One of the things that intrigued me in the story below is the symptom of “word salad” – which the Wikipedia page on Schizophasia explains is “confused, and often repetitious, language that is symptomatic of various mental illnesses.”
[The image is a piece embroidered by a schizophrenic patient at the Glore Psychiatric Museum.]
But the page also points out that the phrase “Satan, oscillate my metallic sonatas” and the phrase “Acute does runs shaky lovely very” may be “authentic schizophasias (one grammatically correct, the other not) if they are produced as a result of mental disease or defect.
“In contrast, intentionally producing nonsense, as in the contrived palindrome ‘Satan, oscillate my metallic sonatas’ is not considered schizophasia.
“Schizophasia refers to a defect in processing and organizing language, as opposed to the ability to create a nonsense word which happens to conform to a very specific set of rules.”
Dada Poetry and nonsense literature like Lewis Carroll’s “Jabberwocky” use words “for their sound, cadence, and alliteration; with no concern for meaning.”
And the constructions are made by presumably sane people.
So, my interest in word salad probably started in the 1960s as an undergrad psych student, when I had the experience of volunteering to visit a back ward (considered hopeless) of schizophrenic women at Boston State Hospital.
One woman in particular intrigued me, who spoke pretty non-stop (when she wasn’t preparing a cigarette from loose tobacco rolled in fresh toilet paper), in a stream of phrases that may have had meaning for her, but not to other people. She would pause sometimes when I asked her a question, but didn’t converse.
The following is a story from her book Pregnant Darkness: Alchemy and the Rebirth of Consciousness, by Jungian Analyst Monika Wikman [site].
As a young man, Andrew entered medical school in the 1970s with a freight-load of family expectations on him to become a doctor, like one of his parents. He went straight from college to medical school, unlike many of the other students. The difficulty of the family expectations and the intensity of the work, added to his being young and without much adult identity formed yet, led him to a breakdown.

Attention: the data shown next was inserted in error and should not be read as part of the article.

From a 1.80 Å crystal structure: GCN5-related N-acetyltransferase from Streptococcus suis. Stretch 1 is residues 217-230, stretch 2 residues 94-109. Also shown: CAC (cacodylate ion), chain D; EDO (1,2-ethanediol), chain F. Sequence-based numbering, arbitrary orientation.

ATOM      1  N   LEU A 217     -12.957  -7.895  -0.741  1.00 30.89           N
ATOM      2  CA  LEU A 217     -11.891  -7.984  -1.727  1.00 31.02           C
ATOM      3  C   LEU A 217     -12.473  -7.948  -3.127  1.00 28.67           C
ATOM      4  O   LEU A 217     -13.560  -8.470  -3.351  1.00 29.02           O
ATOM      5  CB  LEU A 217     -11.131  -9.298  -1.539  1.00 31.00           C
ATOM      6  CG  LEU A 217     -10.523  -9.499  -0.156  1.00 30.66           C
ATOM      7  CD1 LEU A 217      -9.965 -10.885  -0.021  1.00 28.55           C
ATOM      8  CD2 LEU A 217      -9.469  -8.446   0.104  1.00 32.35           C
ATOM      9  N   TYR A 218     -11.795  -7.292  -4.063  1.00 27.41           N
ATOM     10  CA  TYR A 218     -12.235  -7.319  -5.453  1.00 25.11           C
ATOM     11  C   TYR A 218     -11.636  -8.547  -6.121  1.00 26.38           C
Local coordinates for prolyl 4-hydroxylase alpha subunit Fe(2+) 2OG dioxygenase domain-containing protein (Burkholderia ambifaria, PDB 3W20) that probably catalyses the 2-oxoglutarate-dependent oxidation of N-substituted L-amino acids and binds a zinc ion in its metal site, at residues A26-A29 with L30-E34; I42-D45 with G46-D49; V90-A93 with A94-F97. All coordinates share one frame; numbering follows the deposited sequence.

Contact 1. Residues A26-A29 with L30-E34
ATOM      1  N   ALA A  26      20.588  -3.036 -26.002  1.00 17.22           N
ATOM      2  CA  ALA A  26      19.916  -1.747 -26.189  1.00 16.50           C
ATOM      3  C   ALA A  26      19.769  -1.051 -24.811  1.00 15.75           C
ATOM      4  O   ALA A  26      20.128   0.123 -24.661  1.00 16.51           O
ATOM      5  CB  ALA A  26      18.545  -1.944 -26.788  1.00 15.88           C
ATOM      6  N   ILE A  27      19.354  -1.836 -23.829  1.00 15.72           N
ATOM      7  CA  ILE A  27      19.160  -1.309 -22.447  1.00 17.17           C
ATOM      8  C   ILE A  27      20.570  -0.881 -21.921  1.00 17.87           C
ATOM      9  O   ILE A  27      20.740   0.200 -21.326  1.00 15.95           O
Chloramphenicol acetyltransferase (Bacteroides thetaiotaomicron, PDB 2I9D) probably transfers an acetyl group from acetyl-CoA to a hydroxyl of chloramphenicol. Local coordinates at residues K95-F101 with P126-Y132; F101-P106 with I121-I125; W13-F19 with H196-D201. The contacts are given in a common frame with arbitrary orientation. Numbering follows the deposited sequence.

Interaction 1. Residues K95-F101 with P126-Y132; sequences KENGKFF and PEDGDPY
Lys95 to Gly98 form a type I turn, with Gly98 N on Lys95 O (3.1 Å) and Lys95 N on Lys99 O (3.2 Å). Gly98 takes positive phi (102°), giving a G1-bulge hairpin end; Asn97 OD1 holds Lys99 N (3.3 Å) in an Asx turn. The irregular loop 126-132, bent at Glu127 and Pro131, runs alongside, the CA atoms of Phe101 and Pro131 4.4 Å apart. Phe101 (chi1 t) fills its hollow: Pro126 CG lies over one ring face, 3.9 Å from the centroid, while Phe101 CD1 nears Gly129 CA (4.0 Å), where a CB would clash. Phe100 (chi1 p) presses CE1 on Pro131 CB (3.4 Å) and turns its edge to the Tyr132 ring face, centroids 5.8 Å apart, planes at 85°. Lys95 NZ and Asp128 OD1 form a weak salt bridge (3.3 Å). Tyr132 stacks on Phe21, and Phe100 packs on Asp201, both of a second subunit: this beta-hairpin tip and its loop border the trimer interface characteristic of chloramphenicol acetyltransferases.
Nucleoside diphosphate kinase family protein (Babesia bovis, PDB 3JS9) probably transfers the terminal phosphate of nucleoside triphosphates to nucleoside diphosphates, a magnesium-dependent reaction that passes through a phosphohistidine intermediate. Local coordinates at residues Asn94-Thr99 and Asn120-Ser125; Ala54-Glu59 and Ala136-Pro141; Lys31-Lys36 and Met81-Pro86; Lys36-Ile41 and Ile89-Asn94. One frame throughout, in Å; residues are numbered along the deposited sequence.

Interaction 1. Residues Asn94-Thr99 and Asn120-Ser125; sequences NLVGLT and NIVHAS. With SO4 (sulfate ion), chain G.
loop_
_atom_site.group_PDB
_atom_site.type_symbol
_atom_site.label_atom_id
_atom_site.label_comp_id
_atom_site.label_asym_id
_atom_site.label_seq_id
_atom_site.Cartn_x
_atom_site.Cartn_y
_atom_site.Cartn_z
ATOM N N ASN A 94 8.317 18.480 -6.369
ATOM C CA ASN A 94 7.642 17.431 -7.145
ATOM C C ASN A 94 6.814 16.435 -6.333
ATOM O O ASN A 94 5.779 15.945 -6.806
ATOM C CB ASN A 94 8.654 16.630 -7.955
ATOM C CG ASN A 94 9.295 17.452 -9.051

The divorce of his parents when he was younger also had terribly split the family, and he suffered trying to keep love going with both of them.
When he got to medical school the pressure without the foundation of love and steadiness in his life pushed him near the abyss and when he fell, he fell hard and ended up in a psychiatric clinic for a time.
Having lost all words and registering nothing, he fell into an enormous silence. One of the social workers there, who had tremendous heart and soul, kept a special eye on this young man. When he began to speak in unintelligible “word salad” without coming back to normal connection and conversation, the red flags went up.
Would he ever make it back to himself and his life? The social worker took him outside for walks, kindly taking Andrew by the arm and walking with him along the garden path surrounding the facility. Late one night they went for a walk in the dark to a spot overlooking the freeway.
Andrew remembers the social worker telling him, “Andrew, there is something I have been wanting to show you. Here you see, we do things strangely, and when you return, you will as well.
“This is how thoughts work here among us humans; they go in lines, just like this, and follow a single road. When you come back, you will learn to do this, too.
“It is not necessarily better than where you are; in fact it may be less interesting. It is just something that happens here.”
Later that week, Andrew was in his bed when the team of psychiatrists and social workers stopped to visit. He had a pad of paper and wanted very badly to communicate. He began to write in word salad in a desperate attempt to communicate.
The social worker picked it up, with the team present, and said, “I can’t understand a word you are saying, but Andrew, you sure have great handwriting!”
With that embracing comment, the team laughed out loud, and as Andrew laughed out loud, too, and joined in with them, the spell broke and his linear thoughts returned.
He has communicated just fine ever since. Besides becoming a doctor, he developed a tremendous love for music and plays professionally – communicating movingly out of the nonlinear, passionate side of himself. He continued over the years to work with a caring psychologist to integrate his experiences and heal.
Lower photo: Greenpeace UK/Steve Morgan
mental health and talent, mental health and ability, talent and mental illness, self-actualization and mental illness
Article publié pour la première fois le 21/12/2014